Christmas and the New Year are barely behind us, and already, the first Easter eggs and chocolate bunnies are appearing in the stores. Easter is becoming a popular (and often expensive) holiday, thanks to the numerous themed chocolates and candies that drive children wild with excitement. But in the midst of the chocolate frenzy, we often lose sight of the suffering of the animals who have become associated with the celebration.
Easter welcomes in spring and represents rebirth and fresh starts. Yet for billions of animals around the world every year, there will be no spring, and they will never have a chance at living a happy life.
Perhaps the most ironic thing about Easter is the association with eggs and chicks, which has become so well known around the world. Chocolate Easter eggs are often sold accompanied by cute little yellow chick toys. Yet the egg industry is responsible for the slaughter of millions of day-old baby male chicks every year.
Male chicks are useless to farmers, as they can’t produce eggs, and so they are either killed by gassing or thrown alive into giant mincing machines for disposal. This is the true link between chicks and eggs. Not such a pretty picture, is it?
And as for the actual egg, which many Easter treats contain, it probably came from a hen who spent her short, miserable life inside a battery cage. Crammed into a space equivalent to a sheet of A4 paper, with wire flooring, no perch, and no room even to stretch her wings, she was most likely used until her broken body couldn’t produce any more eggs. Then she was sent to slaughter. During her life, she may have had her sensitive beak cut off by a hot blade, experienced feather loss and sores from the wire caging, and even had broken bones that were left untreated.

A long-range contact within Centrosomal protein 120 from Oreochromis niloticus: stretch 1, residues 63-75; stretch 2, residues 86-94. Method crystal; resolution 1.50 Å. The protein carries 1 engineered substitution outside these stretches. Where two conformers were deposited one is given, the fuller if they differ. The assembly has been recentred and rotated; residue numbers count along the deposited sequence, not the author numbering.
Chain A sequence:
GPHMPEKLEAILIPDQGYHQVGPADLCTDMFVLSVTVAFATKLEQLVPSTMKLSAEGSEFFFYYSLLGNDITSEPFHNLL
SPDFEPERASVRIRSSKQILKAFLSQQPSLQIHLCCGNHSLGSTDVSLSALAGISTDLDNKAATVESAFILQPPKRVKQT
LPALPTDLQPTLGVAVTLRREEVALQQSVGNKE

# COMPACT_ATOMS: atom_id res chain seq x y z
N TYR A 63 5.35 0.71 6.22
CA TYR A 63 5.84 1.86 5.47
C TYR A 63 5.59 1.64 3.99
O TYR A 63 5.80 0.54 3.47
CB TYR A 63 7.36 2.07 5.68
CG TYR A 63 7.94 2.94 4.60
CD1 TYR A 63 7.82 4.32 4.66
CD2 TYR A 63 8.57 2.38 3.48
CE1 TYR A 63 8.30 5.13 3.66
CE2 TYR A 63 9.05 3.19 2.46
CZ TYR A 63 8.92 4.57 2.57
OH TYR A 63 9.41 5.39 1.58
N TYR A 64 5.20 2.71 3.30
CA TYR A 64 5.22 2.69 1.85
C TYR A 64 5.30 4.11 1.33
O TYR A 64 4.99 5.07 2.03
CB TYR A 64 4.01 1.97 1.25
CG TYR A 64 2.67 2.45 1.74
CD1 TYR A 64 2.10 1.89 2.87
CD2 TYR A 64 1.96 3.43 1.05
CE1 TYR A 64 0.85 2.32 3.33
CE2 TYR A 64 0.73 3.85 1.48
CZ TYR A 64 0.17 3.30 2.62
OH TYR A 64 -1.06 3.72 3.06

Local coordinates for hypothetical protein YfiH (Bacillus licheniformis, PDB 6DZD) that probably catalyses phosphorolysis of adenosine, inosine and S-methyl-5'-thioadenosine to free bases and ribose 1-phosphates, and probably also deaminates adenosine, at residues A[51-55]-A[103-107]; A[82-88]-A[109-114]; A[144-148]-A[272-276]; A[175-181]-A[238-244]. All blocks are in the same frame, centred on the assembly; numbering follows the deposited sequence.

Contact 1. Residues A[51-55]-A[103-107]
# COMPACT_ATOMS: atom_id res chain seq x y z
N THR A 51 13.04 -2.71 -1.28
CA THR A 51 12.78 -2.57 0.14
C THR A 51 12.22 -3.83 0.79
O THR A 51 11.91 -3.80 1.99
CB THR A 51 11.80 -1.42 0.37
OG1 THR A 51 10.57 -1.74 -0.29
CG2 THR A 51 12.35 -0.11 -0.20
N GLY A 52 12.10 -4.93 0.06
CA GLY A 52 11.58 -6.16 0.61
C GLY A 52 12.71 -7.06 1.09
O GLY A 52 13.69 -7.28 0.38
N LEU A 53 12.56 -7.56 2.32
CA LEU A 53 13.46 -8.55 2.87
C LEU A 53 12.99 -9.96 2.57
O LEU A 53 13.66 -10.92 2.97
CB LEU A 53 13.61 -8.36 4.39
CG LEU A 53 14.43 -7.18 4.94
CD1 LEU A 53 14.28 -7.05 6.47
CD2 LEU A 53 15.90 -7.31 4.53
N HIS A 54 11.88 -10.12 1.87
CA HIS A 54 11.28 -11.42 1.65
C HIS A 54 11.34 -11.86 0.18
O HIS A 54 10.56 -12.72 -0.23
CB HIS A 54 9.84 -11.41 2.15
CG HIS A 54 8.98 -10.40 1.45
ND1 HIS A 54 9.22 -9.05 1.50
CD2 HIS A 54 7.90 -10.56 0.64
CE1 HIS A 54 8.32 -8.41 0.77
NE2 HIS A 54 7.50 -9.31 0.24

And what of the happy-looking little Easter bunny figures—surely real bunnies are as well loved as the tasty chocolate versions? Sadly, in countries such as China, rabbits used for their fur are kept in filthy, cramped cages before being dragged out to have their necks snapped and throats slit. But these cheap killing methods are often unsuccessful and can leave animals still conscious as they are skinned. Pelts are often mislabeled and can end up in countries around the world, where many people who buy them don’t even realize that they are supporting cruelty to animals.
Some people even buy live chicks and bunnies as Easter presents for children, without considering the lifetime of care and love that these animals need. When the animals grow larger, they will often be discarded or suffer a lifetime of neglect. Every companion animal is a responsibility and should never be bought as a novelty.
Perhaps this Easter, rather than buying a chocolate egg or a bunny figurine, we could all take a little time to consider the animals who suffer at our hands—because being compassionate and living a cruelty-free life will still be satisfying long after you would have finished eating that chocolate Easter egg.
Posted by Claire Fryer